This article originally appeared on levelman.com
Of all the examples that highlight the dangers posed by the fragility of men, few have frustrated me as much as the story of Asia Womack, a 21-year-old Black woman who was murdered in Dallas last week due to a man’s bruised ego over losing a basketball game. Yes, you read that right.
“This was supposed to be a friend of Asia’s. She’s eaten with the man,” Asia’s mother, Andrea Womack, told Dallas’ Fox 4 News. “She’s fed him, and he turned on her and killed her in a vicious way.”
In her obituary, the family notes the young woman affectionately referred to as “Fat Baby” had a lifelong love of basketball. She was also an active churchgoer who participated in the youth ministry at the Gospel Tabernacle Church in neighboring Mesquite, Texas, and studied kinesiology at Texas A&M Commerce. The obituary indicates Asia was known for having “a big heart filled with so much love, joy, and laughter” and describes her “smile that could brighten your day.”
The circumstances that have caused Asia’s loved ones to never see that smile again center on a pickup game she played last Monday evening. “We’re taking it kind of hard because it was senseless,” Asia’s aunt Juanita Smith explained to another local affiliate, NBC DFW 5. “I just don’t understand why you kill somebody over a basketball game.”
Asia’s family members acknowledged to reporters that there was some “trash talk” involved, but that sounds like any other sports game played. There’s no reason for anyone to die over that.
The Womack family’s pastor, Rev. John Delley, told CBS11 that he, too, had trouble understanding how a basketball game could result in this type of violence. “This is so senseless... you are embarrassed because a female beat you in basketball?”
With respect to the pastor, the use of “female” here has a lot to do with the underlying sexism that undoubtedly motivated Asia’s shooter.
I’m not saying the use of “female” alone makes a man a killer, but men who fail to see women as people deserving of equal respect often use that as a noun in place of “woman.” Asia might have been a female basketball player, but she was a woman. Women deserve that distinction for the sake of their humanity, not to mention proper grammar.
Asia’s alleged gunman, 31-year-old Cameron Hogg, is said to have been unable to handle not only the loss, but the teasing and taunting that erupted in response to losing presumably a low-stakes game to a woman.
Nevermind the fact that she’s a decade younger than him. Or that she apparently was a skilled basketball player. All that matters is that she was a woman, ergo, less than.
Based on the available reporting, Hogg seemed very intentional in allowing his frail ego and sexism to push him to violence. After he was said to have taken his kids and brother home, he returned to the park and shot Asia five times as she was walking home. His car is believed to have been captured speeding away by a nearby surveillance camera.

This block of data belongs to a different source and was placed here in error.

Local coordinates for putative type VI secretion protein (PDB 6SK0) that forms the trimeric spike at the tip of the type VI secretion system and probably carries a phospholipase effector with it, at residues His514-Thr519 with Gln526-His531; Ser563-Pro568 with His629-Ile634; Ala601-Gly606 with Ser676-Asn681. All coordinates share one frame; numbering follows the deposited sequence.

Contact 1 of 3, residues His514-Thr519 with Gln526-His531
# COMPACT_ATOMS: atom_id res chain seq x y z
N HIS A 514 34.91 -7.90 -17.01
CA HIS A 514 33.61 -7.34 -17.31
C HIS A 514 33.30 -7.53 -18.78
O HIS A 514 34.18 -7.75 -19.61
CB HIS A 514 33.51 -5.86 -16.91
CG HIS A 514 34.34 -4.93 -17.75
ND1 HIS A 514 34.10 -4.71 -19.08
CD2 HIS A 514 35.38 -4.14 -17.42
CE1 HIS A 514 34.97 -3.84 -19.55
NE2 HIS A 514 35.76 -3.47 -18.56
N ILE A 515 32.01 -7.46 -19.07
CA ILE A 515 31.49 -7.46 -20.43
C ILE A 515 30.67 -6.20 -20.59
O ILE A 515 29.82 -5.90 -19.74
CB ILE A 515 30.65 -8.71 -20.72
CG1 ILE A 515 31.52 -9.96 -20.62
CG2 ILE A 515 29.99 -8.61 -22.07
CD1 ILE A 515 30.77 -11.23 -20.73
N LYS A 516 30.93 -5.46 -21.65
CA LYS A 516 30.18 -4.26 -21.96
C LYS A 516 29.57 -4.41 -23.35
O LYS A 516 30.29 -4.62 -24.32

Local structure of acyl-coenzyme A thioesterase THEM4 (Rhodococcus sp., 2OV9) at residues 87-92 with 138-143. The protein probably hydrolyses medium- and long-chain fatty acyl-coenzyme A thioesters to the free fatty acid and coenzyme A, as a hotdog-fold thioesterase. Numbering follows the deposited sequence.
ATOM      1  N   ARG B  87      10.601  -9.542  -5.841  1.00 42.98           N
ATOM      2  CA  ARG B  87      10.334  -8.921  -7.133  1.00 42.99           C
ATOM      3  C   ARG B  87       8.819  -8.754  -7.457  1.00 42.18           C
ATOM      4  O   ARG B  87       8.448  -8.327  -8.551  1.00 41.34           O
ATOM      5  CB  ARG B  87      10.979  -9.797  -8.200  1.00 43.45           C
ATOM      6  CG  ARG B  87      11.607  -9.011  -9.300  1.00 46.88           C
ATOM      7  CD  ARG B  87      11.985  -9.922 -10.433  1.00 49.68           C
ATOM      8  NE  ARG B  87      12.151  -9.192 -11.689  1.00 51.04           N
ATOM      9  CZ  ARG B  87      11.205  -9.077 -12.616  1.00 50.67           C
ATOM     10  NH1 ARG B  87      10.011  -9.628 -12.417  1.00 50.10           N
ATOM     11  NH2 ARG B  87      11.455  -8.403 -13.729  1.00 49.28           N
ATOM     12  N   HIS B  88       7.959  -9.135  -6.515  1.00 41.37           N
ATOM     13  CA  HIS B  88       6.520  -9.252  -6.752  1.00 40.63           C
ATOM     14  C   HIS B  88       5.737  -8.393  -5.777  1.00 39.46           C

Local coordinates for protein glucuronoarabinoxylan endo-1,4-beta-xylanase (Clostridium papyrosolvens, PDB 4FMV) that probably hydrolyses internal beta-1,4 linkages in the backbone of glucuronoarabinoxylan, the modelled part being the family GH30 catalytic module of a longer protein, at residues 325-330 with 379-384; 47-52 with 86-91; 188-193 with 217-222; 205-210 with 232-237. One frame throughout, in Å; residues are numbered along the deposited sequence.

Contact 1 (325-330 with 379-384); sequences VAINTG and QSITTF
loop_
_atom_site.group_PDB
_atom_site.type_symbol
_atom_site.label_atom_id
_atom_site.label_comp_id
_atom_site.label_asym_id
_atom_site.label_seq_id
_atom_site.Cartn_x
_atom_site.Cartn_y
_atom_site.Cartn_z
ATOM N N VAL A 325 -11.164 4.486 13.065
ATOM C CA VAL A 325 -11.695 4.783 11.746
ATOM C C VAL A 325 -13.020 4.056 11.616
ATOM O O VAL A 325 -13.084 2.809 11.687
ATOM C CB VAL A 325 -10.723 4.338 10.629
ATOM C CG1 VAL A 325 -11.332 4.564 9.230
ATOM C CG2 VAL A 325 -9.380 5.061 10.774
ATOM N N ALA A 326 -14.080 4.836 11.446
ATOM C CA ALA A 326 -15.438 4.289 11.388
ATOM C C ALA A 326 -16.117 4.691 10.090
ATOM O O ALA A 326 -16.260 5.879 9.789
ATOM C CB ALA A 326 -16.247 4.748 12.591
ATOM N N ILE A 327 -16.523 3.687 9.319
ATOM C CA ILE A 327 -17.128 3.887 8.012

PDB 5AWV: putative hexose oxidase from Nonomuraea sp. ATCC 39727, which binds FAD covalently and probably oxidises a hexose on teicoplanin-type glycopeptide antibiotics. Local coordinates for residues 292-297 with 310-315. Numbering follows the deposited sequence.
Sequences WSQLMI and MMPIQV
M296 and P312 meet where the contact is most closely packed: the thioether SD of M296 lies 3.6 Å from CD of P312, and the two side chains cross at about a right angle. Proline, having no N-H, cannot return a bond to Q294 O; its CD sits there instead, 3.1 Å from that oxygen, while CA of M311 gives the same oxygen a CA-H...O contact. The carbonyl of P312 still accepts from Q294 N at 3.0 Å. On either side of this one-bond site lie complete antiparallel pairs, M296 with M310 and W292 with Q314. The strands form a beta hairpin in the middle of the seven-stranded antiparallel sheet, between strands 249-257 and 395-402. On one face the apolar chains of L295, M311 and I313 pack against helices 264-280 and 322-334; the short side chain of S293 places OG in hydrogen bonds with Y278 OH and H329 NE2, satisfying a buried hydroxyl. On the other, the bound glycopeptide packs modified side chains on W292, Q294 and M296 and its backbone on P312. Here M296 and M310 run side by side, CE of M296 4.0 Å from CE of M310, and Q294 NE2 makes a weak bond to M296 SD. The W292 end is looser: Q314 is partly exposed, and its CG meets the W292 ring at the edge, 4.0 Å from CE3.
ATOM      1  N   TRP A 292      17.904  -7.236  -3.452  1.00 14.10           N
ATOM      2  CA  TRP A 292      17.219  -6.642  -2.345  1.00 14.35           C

He left her dead on the sidewalk.
We live in a society that continues to instruct men to view women as not only weaker than men, but to see them as objects to be dominated by men. So men are told that they can’t lose anything to a woman—certainly not anything that requires physicality. When a man does, it’s not a testament to the athleticism of a woman but the perceived inadequacies of the man who lost.
It’s an attitude you often find in men who play sports, but it applies to men collectively in their broader treatment of women. And when it comes to Black women in particular, this mindset leads to a dangerous reality.
In “Black Women Deserve The Right To Be Free From Violence,” Alicia Nichols and Christina Jones write: “In 2020, every day in the United States, four Black women and girls were murdered by their husband, boyfriend, father, or another man they knew. In 2019, Black women accounted for 14 percent of the female population in the United States, while 28 percent of the females killed by males in single victim/single offender incidents where the race of the victim was known were Black. Firearms were the weapon most commonly used by males to murder Black women in 2019.”
As other Black women have expressed in response to Womack’s killing, the violence and attitude behind her death are common—and they can trace their own stories of men or boys losing their cool over “losing to a girl.” It makes me think of some of the little boys I’ve been tempted to stomp out for trying the same thing with one of my nieces.
None of this can change unless we confront misogyny at every level in every single person. Otherwise, we are complicit in the spread of violence against women.
There are so many four-letter words I want to use to describe a man like Cameron Hogg, but punk feels most fitting. A bench warrant has been issued for his arrest, but at present, he has not been apprehended.
“Detectives are still working the case,” said Dallas PD’s Kristin Lowman in a recent interview. “No one is in custody at this time. They’ve been working it since Monday night trying to find justice for Miss Womack.”
Someone that violent, stupid, and Black will most certainly be caught in due time. And while I won’t meet violent acts with violent rhetoric, I hope the rest of his life is marred by misery and containment.
And I want that misery to be spread to all men like him. Because women like Asia Womack shouldn’t have to die over a weak man and his pathetic ego.
They should be able to celebrate their wins in peace.
Michael Arceneaux is the New York Times bestselling author of I Can’t Date Jesus: Love, Sex, Family, Race, and Other Reasons I’ve Put My Faith in Beyoncé, I Don’t Want To Die Poor, and the forthcoming I Finally Bought Some Jordan’s.
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